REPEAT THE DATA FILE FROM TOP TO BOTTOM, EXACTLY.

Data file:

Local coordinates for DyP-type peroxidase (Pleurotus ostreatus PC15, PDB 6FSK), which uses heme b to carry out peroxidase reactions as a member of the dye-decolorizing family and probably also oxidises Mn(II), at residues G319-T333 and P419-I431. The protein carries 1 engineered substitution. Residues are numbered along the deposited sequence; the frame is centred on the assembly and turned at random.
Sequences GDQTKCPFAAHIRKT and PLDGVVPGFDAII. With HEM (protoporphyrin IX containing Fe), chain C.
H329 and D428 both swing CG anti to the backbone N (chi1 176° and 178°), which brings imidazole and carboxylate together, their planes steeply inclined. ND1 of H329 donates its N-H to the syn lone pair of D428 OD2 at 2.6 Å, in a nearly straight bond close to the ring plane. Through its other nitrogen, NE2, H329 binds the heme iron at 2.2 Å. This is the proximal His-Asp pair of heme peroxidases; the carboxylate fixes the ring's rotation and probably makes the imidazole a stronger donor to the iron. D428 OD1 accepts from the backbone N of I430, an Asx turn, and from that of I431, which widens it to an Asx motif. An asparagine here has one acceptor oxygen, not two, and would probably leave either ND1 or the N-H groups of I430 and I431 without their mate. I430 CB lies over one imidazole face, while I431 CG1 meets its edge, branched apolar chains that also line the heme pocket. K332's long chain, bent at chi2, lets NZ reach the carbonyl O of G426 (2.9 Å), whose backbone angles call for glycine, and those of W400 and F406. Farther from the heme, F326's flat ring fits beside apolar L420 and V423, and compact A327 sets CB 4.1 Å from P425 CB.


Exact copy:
Local coordinates for DyP-type peroxidase (Pleurotus ostreatus PC15, PDB 6FSK), which uses heme b to carry out peroxidase reactions as a member of the dye-decolorizing family and probably also oxidises Mn(II), at residues G319-T333 and P419-I431. The protein carries 1 engineered substitution. Residues are numbered along the deposited sequence; the frame is centred on the assembly and turned at random.
Sequences GDQTKCPFAAHIRKT and PLDGVVPGFDAII. With HEM (protoporphyrin IX containing Fe), chain C.
H329 and D428 both swing CG anti to the backbone N (chi1 176° and 178°), which brings imidazole and carboxylate together, their planes steeply inclined. ND1 of H329 donates its N-H to the syn lone pair of D428 OD2 at 2.6 Å, in a nearly straight bond close to the ring plane. Through its other nitrogen, NE2, H329 binds the heme iron at 2.2 Å. This is the proximal His-Asp pair of heme peroxidases; the carboxylate fixes the ring's rotation and probably makes the imidazole a stronger donor to the iron. D428 OD1 accepts from the backbone N of I430, an Asx turn, and from that of I431, which widens it to an Asx motif. An asparagine here has one acceptor oxygen, not two, and would probably leave either ND1 or the N-H groups of I430 and I431 without their mate. I430 CB lies over one imidazole face, while I431 CG1 meets its edge, branched apolar chains that also line the heme pocket. K332's long chain, bent at chi2, lets NZ reach the carbonyl O of G426 (2.9 Å), whose backbone angles call for glycine, and those of W400 and F406. Farther from the heme, F326's flat ring fits beside apolar L420 and V423, and compact A327 sets CB 4.1 Å from P425 CB.